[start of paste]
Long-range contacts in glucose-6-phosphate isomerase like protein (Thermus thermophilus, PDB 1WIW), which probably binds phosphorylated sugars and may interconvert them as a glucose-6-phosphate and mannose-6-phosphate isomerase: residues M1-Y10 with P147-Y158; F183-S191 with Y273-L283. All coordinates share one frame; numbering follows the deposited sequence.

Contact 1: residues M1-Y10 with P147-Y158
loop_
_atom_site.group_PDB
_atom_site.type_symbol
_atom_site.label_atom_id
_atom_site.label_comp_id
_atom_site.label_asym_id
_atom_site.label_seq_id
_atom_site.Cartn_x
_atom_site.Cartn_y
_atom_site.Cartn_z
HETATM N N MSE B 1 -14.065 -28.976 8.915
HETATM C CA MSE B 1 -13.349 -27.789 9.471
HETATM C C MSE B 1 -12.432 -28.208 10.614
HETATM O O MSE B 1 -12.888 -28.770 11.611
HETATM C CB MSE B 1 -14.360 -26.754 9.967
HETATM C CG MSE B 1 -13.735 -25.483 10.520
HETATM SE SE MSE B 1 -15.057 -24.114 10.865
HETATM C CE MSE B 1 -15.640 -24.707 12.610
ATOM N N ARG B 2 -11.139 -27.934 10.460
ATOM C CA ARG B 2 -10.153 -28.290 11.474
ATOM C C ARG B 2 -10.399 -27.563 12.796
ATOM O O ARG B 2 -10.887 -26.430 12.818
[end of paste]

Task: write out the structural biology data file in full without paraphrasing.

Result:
Long-range contacts in glucose-6-phosphate isomerase like protein (Thermus thermophilus, PDB 1WIW), which probably binds phosphorylated sugars and may interconvert them as a glucose-6-phosphate and mannose-6-phosphate isomerase: residues M1-Y10 with P147-Y158; F183-S191 with Y273-L283. All coordinates share one frame; numbering follows the deposited sequence.

Contact 1: residues M1-Y10 with P147-Y158
loop_
_atom_site.group_PDB
_atom_site.type_symbol
_atom_site.label_atom_id
_atom_site.label_comp_id
_atom_site.label_asym_id
_atom_site.label_seq_id
_atom_site.Cartn_x
_atom_site.Cartn_y
_atom_site.Cartn_z
HETATM N N MSE B 1 -14.065 -28.976 8.915
HETATM C CA MSE B 1 -13.349 -27.789 9.471
HETATM C C MSE B 1 -12.432 -28.208 10.614
HETATM O O MSE B 1 -12.888 -28.770 11.611
HETATM C CB MSE B 1 -14.360 -26.754 9.967
HETATM C CG MSE B 1 -13.735 -25.483 10.520
HETATM SE SE MSE B 1 -15.057 -24.114 10.865
HETATM C CE MSE B 1 -15.640 -24.707 12.610
ATOM N N ARG B 2 -11.139 -27.934 10.460
ATOM C CA ARG B 2 -10.153 -28.290 11.474
ATOM C C ARG B 2 -10.399 -27.563 12.796
ATOM O O ARG B 2 -10.887 -26.430 12.818